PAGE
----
Monday, 25 April 2016

21 April 2016 – Visit to Sagunto

We joined the U3A coach trip for a day trip to Sagunto.   The weather forecast was for heavy rain, and it did so for most of the two hour journey.   Fortunately it stopped just before we arrived and remained dry, if overcast, for the rest of the day.
We had a very good guide for our visit, otherwise you can spend a lot of time wandering aimlessly around the town.   Sagunto has a long history and we were a little disappointed to find a very modern Spanish industrial town.   So the guide was all the more important.

Sagunto is most famous for the siege by Hannibal in 218 BC.   I was more interested in the more recent, and much less famous, Napoleonic battle in 1811.   Our guide knew little about it, but slightly more than the staff in the tourist information office.   However I was pleased to discover that our tour started in the main square where there is a statue of Jose Romeu y Parras, a local hero during the French occupation.
Next stop was the museum, where our guide really came into his own.   He brought the exhibits alive, particularly his explanation of a Roman coffin containing a young baby.
We then walked to the Roman Theatre which has been extensively restored.   New materials have been used to illustrate the old from the new.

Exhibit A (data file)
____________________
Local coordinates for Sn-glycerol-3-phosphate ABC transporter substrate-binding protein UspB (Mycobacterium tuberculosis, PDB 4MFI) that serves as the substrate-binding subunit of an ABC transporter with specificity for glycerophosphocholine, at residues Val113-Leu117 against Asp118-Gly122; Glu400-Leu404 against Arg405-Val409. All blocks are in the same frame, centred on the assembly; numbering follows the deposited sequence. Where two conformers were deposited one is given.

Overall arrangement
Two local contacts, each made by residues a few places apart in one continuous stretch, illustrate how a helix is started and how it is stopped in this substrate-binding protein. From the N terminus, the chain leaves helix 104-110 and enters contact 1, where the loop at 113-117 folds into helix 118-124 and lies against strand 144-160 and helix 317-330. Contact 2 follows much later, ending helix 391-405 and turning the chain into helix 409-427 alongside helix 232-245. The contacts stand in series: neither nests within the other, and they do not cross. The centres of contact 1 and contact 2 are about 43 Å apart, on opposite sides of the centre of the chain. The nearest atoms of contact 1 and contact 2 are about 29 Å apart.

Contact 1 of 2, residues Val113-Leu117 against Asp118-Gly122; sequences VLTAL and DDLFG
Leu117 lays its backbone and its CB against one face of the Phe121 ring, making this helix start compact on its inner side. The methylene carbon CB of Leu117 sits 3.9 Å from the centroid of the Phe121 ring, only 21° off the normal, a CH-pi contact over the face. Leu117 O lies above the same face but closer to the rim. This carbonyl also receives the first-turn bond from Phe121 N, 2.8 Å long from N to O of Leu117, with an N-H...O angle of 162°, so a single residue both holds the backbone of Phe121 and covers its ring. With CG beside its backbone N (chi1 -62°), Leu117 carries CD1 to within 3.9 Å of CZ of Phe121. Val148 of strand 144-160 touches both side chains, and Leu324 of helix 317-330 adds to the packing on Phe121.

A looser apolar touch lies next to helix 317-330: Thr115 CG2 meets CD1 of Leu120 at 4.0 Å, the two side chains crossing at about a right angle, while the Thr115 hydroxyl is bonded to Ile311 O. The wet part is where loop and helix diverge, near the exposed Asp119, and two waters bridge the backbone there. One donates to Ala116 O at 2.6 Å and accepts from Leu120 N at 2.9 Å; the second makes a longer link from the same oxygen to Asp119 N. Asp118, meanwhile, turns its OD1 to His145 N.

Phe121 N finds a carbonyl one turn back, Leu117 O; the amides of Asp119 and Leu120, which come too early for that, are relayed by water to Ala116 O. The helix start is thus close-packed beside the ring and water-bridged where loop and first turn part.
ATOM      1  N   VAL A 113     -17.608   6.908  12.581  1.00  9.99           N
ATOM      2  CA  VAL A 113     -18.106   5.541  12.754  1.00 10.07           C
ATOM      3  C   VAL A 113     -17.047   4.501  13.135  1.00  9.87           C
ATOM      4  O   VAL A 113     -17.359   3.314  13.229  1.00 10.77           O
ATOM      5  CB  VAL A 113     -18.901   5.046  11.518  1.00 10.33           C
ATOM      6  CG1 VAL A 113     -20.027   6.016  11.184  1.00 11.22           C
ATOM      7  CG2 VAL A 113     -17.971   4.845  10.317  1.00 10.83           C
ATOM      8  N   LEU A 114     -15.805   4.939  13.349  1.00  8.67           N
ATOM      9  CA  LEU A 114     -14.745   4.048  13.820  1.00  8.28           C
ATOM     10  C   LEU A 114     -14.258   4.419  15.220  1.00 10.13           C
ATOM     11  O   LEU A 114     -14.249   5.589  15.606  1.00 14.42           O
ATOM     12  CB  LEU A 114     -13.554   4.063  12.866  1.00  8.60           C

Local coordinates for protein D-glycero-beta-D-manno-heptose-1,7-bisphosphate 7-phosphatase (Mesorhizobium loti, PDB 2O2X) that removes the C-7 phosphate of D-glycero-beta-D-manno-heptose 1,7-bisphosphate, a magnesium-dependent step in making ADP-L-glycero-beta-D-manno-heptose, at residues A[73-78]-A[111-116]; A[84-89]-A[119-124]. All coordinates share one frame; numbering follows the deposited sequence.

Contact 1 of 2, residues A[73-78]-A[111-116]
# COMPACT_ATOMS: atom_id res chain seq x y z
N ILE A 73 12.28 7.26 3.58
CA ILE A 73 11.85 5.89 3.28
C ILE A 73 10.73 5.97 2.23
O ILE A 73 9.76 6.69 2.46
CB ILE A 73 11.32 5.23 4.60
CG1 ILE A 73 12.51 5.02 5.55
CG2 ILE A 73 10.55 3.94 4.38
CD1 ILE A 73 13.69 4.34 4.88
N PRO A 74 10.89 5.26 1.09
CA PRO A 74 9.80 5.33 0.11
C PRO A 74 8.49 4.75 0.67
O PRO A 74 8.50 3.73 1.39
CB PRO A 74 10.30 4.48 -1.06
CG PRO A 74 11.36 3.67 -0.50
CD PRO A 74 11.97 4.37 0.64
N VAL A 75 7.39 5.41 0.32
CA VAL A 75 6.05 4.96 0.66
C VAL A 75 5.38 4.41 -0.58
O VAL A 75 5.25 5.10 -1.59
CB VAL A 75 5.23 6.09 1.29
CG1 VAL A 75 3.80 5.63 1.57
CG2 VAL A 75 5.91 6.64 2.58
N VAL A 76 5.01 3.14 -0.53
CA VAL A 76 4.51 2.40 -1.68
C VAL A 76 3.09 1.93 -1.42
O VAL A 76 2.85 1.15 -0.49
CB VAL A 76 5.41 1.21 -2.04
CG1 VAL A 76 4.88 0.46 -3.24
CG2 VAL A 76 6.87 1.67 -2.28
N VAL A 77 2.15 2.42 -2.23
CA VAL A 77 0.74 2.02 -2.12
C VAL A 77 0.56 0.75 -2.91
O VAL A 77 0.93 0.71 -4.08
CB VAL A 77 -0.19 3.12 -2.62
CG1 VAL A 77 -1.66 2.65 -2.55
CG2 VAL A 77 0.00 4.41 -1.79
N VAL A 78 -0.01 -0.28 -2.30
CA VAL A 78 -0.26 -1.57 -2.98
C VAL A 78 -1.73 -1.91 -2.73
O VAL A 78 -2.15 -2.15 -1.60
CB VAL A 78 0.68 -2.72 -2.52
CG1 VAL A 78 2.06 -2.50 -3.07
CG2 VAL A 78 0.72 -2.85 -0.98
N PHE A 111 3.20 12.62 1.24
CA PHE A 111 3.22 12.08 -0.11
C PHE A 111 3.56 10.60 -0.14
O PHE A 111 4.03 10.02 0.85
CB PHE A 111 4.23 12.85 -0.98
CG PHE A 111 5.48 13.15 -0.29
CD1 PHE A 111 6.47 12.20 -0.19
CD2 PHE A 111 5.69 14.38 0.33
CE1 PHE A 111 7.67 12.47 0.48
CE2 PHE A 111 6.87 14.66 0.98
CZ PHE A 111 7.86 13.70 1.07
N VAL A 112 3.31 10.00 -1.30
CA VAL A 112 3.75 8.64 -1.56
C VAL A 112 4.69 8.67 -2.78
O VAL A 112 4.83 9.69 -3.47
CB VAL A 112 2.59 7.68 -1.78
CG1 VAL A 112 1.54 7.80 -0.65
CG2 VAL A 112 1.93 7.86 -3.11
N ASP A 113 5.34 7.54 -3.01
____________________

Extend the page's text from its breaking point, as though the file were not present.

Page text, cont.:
Once more our guide explained the history, and Sandra gave us a quick (Beatles) song to illustrate how good the acoustics were
It was a further climb to the castle and a few of our group opted to remain here whilst we carried on

Sagunto is rightly famous for its castle, which is almost a kilometer long.   It played a role in both of the battles fought here in 218 BC and again in 1811.   It started as an Iberian castle, then Roman and again medieval.
It also provides excellent views of the town, surrounding hills and the coast
Our guide concentrated on the Roman forum and the surrounding area
It’s a pity that we could not have seen more of the castle and even walked around the walls.  But we only had the guide for the morning, and there was a lot to cover. 

We did however get a chance to view the area of fighting during the 1811 battle, but again not nearly long enough to explore 
On the way back to the town centre we walked through the Jewish Quarter

Not very much to see, and we would have preferred to spend more time at the castle.  We did not realise this until the group broke up for lunch, and did not fancy climbing back up the castle again.
After lunch we visited the Coves de Sant Josep in nearby Vall de Uxo, where we had a boat trip on the longest navigable underground river in Europe.  
 An excellent day out and very lucky with the weather.   Left us more than enough to see and do during a return visit in the future

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